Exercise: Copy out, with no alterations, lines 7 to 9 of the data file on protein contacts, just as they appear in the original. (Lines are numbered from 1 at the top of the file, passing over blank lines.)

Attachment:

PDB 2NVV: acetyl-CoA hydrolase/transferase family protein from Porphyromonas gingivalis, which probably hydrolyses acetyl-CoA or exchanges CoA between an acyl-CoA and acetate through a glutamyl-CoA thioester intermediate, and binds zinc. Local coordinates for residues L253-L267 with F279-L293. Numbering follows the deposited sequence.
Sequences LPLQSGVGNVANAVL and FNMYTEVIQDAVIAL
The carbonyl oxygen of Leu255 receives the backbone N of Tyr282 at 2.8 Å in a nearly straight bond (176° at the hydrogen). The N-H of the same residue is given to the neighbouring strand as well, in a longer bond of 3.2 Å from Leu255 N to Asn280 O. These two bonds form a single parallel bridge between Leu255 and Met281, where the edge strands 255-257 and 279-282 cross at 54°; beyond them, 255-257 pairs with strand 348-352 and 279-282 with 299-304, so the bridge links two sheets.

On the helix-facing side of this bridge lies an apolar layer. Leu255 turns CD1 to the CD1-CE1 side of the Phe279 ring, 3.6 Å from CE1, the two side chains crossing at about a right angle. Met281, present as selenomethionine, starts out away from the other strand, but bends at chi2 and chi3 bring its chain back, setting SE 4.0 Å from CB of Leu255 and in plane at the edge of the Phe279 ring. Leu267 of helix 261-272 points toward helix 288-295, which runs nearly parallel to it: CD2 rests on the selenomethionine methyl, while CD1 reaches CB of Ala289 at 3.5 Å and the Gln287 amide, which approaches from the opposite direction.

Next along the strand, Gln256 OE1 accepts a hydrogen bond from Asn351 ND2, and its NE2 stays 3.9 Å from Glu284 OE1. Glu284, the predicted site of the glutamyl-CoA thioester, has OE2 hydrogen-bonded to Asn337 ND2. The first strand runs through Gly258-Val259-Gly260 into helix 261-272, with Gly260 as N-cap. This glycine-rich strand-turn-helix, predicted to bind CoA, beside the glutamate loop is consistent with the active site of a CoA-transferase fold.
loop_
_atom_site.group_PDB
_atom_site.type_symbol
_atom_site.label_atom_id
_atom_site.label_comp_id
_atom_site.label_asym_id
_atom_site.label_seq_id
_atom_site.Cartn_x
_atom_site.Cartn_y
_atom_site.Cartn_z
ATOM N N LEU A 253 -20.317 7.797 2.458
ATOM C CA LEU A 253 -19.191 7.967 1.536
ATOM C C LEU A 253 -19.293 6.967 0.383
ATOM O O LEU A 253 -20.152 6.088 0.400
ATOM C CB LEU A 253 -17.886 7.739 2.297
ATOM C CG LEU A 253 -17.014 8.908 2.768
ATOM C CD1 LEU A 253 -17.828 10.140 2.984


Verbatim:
_atom_site.group_PDB
_atom_site.type_symbol
_atom_site.label_atom_id